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Prevalence of diabetic retinopathy in Indigenous and non-Indigenous Australians: a systematic review and meta-analysis

Chia, Mark A; Taylor, Joshua R; Stuart, Kelsey V; Khawaja, Anthony P; Foster, Paul J; Keane, Pearse A; Turner, Angus W; (2022) Prevalence of diabetic retinopathy in Indigenous and non-Indigenous Australians: a systematic review and meta-analysis. Ophthalmology 10.1016/j.ophtha.2022.07.024. (In press). Green open access

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Abstract

TOPIC: This systematic review and meta-analysis summarises evidence relating to the prevalence of diabetic retinopathy (DR) among Indigenous and non-Indigenous Australians. CLINICAL RELEVANCE: Indigenous Australians suffer disproportionately from diabetes-related complications. Exploring ethnic variation in disease is important for equitable distribution of resources and may lead to identification of ethnic-specific modifiable risk factors. Existing DR prevalence studies comparing Indigenous and non-Indigenous Australians have shown conflicting results. METHODS: This study was conducted following Joanna Briggs Institute guidance on systematic reviews of prevalence studies (PROSPERO ID: CRD42022259048). We performed searches of Medline (Ovid), EMBASE, and Web of Science until October 2021, using a strategy designed by an information specialist. We included studies reporting DR prevalence among diabetic patients in Indigenous and non-Indigenous Australian populations. Two independent reviewers performed quality assessments using a 9-item appraisal tool. Meta-analysis and meta-regression were performed using double arcsine transformation and a random-effects model comparing Indigenous and non-Indigenous subgroups. RESULTS: Fifteen studies with 8219 participants met criteria for inclusion. The Indigenous subgroup scored lower on the appraisal tool compared to the non-Indigenous subgroup (mean score 50% vs 72%, p=0.04). In the unadjusted meta-analysis, DR prevalence in the Indigenous subgroup (30.2% [95%CI: 24.9-25.7]) did not differ significantly (p=0.17) from the non-Indigenous subgroup (23.7% (95%CI: 16.8-31.4]). After adjusting for age and for quality, DR prevalence was higher in the Indigenous subgroup (p-values<0.01), with prevalence ratio point estimates ranging between 1.72-2.58, depending on the meta-regression model. For the secondary outcomes, prevalence estimates were higher in the Indigenous subgroup for diabetic macular oedema (8.7% vs 2.7%, p=0.02) and vision-threatening DR (8.6% vs 3.0%, p=0.03), but not for proliferative DR (2.5% vs 0.8%, p=0.07). CONCLUSION: Indigenous studies scored lower for methodological quality, raising the possibility that systematic differences in research practices may be leading to underestimation of disease burden. After adjusting for age and for quality, we found a higher DR prevalence in the Indigenous subgroup. This contrasts with a previous review which reported the opposite finding of lower DR prevalence using unadjusted pooled estimates. Future epidemiological work exploring DR burden in Indigenous communities should aim to address methodological weaknesses identified by this review.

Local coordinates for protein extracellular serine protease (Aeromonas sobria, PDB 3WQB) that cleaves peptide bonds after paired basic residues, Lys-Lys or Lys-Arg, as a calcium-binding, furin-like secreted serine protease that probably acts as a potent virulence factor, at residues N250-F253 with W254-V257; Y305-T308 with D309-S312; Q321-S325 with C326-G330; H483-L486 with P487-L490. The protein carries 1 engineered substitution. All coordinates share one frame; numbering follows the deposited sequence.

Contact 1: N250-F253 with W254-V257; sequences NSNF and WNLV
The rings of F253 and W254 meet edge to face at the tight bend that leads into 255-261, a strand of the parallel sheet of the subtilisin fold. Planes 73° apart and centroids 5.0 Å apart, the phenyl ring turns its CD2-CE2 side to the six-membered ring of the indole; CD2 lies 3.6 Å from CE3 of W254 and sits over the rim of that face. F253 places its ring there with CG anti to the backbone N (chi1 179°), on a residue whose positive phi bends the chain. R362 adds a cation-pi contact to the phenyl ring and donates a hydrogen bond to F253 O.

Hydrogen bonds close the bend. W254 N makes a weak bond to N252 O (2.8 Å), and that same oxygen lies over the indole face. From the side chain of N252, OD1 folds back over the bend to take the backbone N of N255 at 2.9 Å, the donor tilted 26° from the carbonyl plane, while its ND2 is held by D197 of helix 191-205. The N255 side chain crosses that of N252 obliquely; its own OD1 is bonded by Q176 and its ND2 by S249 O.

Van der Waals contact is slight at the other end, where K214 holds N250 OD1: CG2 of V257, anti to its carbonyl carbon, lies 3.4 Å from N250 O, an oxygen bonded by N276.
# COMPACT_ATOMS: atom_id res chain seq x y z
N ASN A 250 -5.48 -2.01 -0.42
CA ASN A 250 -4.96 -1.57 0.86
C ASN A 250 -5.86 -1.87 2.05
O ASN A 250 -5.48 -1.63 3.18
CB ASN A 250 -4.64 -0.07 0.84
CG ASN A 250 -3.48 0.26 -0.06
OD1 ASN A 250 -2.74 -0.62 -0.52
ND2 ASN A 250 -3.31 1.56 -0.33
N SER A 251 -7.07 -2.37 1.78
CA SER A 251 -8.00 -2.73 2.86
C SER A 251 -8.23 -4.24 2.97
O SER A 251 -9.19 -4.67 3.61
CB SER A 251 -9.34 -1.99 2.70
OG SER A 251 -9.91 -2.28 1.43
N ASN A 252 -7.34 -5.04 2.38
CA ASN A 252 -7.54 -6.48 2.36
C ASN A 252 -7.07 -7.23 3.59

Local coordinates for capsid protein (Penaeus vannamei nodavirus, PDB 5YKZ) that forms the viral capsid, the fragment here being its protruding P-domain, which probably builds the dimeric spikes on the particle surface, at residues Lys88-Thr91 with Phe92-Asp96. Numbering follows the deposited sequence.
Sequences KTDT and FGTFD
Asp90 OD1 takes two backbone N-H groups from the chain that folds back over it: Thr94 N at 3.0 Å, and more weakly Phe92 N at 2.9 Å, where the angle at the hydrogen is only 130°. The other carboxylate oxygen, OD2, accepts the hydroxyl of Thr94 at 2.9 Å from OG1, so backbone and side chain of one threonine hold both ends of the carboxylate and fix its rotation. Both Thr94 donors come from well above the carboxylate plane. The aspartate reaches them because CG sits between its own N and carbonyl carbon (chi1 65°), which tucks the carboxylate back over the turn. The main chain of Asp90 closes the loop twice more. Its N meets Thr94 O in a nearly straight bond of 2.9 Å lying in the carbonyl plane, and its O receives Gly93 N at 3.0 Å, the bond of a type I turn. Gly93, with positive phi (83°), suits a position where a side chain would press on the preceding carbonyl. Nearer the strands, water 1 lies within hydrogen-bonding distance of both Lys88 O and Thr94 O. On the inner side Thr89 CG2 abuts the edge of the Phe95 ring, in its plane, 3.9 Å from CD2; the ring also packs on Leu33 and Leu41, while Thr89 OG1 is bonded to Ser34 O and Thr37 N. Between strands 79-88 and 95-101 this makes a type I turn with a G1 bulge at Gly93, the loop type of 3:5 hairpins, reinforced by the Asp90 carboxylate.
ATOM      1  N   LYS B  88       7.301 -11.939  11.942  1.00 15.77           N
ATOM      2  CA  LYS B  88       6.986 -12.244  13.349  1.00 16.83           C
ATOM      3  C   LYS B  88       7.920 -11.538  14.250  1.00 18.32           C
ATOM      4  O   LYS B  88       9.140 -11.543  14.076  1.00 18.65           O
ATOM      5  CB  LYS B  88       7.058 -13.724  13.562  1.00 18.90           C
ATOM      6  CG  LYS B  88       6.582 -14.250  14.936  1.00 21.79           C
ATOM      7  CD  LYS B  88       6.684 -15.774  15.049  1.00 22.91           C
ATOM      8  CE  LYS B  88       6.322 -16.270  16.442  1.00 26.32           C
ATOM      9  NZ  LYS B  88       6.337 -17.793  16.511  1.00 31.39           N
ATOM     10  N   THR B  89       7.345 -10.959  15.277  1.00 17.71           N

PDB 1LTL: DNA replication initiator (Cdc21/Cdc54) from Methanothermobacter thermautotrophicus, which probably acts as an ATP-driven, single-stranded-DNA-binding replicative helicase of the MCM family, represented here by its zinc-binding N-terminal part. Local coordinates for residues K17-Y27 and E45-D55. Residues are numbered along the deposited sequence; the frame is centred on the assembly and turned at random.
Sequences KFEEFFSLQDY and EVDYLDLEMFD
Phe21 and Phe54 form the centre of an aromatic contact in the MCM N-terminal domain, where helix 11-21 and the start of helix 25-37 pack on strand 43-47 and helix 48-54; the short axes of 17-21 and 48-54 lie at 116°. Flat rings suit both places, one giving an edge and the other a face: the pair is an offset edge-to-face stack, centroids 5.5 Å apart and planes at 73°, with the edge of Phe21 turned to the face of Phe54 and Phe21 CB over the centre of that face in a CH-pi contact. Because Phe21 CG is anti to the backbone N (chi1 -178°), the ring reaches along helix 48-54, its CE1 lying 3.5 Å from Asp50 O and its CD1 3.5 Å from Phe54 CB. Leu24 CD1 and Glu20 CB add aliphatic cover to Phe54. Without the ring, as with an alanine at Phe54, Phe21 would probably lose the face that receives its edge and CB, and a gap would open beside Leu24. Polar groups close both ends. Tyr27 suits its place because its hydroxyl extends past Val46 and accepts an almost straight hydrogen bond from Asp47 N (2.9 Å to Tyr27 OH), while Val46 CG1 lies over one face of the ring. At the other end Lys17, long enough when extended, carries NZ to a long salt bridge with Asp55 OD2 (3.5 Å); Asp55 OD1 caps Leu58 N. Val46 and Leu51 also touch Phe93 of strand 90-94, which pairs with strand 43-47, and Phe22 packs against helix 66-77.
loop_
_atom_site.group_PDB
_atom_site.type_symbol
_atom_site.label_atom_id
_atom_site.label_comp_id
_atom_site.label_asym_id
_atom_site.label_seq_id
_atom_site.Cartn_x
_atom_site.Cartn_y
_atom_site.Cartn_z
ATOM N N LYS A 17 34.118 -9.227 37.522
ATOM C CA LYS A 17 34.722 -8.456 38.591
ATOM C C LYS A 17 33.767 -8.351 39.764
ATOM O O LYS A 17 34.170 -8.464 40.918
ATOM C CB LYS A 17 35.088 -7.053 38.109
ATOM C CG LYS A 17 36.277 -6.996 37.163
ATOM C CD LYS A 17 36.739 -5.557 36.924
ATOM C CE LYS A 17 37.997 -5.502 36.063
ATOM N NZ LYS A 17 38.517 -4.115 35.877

Type: Article
Title: Prevalence of diabetic retinopathy in Indigenous and non-Indigenous Australians: a systematic review and meta-analysis
Location: United States
Open access status: An open access version is available from UCL Discovery
DOI: 10.1016/j.ophtha.2022.07.024
Publisher version: https://doi.org/10.1016/j.ophtha.2022.07.024
Language: English
Additional information: Copyright 2022 by the American Academy of Ophthalmology. This is an open access article under the CC BY license (http://creativecommons.org/licenses/by/4.0/)
Keywords: Diabetic retinopathy, Indigenous Australians, meta-analysis, systematic review
UCL classification: UCL > Provost and Vice Provost Offices > School of Life and Medical Sciences > Faculty of Brain Sciences
UCL > Provost and Vice Provost Offices > School of Life and Medical Sciences > Faculty of Brain Sciences > Institute of Ophthalmology
UCL > Provost and Vice Provost Offices > School of Life and Medical Sciences
UCL
URI: https://discovery.ucl.ac.uk/id/eprint/10153581
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